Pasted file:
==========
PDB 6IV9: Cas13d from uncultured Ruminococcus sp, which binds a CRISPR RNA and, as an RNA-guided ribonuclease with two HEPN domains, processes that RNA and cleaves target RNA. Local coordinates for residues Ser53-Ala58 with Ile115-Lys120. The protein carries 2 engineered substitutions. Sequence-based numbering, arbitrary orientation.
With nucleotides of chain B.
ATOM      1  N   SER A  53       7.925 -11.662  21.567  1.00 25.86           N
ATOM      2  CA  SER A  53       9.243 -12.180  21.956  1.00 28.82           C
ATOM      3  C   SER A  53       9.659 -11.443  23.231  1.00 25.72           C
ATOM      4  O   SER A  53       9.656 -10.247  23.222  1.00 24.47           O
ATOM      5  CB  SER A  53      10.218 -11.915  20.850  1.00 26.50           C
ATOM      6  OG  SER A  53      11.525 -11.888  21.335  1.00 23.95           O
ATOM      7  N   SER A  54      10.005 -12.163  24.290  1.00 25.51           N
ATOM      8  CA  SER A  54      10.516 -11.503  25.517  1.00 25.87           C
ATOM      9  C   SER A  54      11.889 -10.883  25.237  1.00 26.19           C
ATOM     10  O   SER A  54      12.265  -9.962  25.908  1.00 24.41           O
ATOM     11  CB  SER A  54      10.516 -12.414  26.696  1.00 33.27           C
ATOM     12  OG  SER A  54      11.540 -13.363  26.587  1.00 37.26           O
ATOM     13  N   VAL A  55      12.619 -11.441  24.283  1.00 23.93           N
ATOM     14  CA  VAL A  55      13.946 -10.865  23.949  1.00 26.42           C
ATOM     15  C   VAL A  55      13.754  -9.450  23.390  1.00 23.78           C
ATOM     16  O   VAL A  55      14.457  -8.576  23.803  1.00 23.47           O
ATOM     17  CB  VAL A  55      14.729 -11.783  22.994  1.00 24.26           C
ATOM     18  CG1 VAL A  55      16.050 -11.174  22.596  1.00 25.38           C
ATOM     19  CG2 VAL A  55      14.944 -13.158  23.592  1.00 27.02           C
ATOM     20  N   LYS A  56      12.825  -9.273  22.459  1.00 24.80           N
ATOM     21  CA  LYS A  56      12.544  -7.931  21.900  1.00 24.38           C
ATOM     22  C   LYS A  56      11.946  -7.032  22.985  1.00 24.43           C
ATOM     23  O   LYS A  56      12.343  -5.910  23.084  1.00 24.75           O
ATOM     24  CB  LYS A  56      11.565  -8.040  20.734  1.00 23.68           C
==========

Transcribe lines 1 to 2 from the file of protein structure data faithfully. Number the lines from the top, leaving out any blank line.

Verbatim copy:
PDB 6IV9: Cas13d from uncultured Ruminococcus sp, which binds a CRISPR RNA and, as an RNA-guided ribonuclease with two HEPN domains, processes that RNA and cleaves target RNA. Local coordinates for residues Ser53-Ala58 with Ile115-Lys120. The protein carries 2 engineered substitutions. Sequence-based numbering, arbitrary orientation.
With nucleotides of chain B.